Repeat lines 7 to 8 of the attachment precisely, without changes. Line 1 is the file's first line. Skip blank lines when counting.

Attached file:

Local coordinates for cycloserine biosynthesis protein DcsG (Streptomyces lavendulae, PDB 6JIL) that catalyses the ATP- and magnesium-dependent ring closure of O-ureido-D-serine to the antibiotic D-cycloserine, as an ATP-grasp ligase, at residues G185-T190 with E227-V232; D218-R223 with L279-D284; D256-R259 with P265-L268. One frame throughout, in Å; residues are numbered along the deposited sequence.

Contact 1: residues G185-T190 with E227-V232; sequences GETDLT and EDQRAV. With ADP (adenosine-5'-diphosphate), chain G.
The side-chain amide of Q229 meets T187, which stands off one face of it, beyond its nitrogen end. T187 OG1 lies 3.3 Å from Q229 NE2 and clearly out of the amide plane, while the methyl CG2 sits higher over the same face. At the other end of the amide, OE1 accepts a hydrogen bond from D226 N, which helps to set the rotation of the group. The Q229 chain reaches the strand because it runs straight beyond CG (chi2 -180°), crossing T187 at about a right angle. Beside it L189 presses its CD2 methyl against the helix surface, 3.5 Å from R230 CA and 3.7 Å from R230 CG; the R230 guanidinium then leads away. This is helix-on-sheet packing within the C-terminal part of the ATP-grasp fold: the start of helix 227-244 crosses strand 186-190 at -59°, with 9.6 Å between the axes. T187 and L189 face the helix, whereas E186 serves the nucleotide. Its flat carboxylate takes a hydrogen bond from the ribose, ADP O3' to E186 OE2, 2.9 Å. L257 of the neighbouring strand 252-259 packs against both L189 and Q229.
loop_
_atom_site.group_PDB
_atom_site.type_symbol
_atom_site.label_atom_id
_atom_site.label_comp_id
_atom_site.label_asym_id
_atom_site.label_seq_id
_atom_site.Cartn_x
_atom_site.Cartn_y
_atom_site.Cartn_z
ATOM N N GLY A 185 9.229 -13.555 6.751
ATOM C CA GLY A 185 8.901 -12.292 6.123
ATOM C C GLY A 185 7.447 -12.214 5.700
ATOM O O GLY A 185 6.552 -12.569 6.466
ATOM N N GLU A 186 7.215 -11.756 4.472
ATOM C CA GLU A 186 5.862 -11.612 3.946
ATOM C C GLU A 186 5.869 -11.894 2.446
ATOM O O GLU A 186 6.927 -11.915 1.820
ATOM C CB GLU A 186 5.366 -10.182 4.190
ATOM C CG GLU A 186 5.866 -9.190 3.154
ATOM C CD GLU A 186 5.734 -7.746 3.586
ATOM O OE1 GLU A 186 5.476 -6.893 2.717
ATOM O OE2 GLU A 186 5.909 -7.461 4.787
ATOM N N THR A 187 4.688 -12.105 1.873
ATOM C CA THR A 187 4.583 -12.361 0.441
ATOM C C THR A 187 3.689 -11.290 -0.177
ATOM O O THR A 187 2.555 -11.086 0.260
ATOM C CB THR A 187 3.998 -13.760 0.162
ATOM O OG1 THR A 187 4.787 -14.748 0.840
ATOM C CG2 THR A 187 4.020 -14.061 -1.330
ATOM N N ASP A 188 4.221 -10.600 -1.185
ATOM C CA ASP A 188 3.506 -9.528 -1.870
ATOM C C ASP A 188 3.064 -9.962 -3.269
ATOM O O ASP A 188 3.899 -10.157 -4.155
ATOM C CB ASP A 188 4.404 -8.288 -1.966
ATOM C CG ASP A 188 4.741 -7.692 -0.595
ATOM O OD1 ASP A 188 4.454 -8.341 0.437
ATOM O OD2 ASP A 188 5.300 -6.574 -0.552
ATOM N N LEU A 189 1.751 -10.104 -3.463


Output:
_atom_site.label_atom_id
_atom_site.label_comp_id